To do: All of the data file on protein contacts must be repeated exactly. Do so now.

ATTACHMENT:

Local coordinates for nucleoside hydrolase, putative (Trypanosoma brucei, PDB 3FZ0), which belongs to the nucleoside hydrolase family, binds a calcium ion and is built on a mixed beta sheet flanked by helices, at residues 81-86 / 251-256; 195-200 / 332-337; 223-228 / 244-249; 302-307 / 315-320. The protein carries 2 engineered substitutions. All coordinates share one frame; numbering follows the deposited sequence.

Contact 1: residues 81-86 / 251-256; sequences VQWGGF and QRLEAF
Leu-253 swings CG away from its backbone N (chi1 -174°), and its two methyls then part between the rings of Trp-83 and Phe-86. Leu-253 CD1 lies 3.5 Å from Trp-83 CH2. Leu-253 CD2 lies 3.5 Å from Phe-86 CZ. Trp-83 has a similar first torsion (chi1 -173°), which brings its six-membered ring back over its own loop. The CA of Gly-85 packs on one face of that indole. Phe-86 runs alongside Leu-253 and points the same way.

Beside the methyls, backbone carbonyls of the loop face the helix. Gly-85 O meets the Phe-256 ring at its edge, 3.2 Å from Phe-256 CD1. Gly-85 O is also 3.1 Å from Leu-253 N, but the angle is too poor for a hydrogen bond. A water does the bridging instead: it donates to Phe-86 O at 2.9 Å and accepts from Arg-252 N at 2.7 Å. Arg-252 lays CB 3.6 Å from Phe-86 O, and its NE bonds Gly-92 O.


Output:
Local coordinates for nucleoside hydrolase, putative (Trypanosoma brucei, PDB 3FZ0), which belongs to the nucleoside hydrolase family, binds a calcium ion and is built on a mixed beta sheet flanked by helices, at residues 81-86 / 251-256; 195-200 / 332-337; 223-228 / 244-249; 302-307 / 315-320. The protein carries 2 engineered substitutions. All coordinates share one frame; numbering follows the deposited sequence.

Contact 1: residues 81-86 / 251-256; sequences VQWGGF and QRLEAF
Leu-253 swings CG away from its backbone N (chi1 -174°), and its two methyls then part between the rings of Trp-83 and Phe-86. Leu-253 CD1 lies 3.5 Å from Trp-83 CH2. Leu-253 CD2 lies 3.5 Å from Phe-86 CZ. Trp-83 has a similar first torsion (chi1 -173°), which brings its six-membered ring back over its own loop. The CA of Gly-85 packs on one face of that indole. Phe-86 runs alongside Leu-253 and points the same way.

Beside the methyls, backbone carbonyls of the loop face the helix. Gly-85 O meets the Phe-256 ring at its edge, 3.2 Å from Phe-256 CD1. Gly-85 O is also 3.1 Å from Leu-253 N, but the angle is too poor for a hydrogen bond. A water does the bridging instead: it donates to Phe-86 O at 2.9 Å and accepts from Arg-252 N at 2.7 Å. Arg-252 lays CB 3.6 Å from Phe-86 O, and its NE bonds Gly-92 O.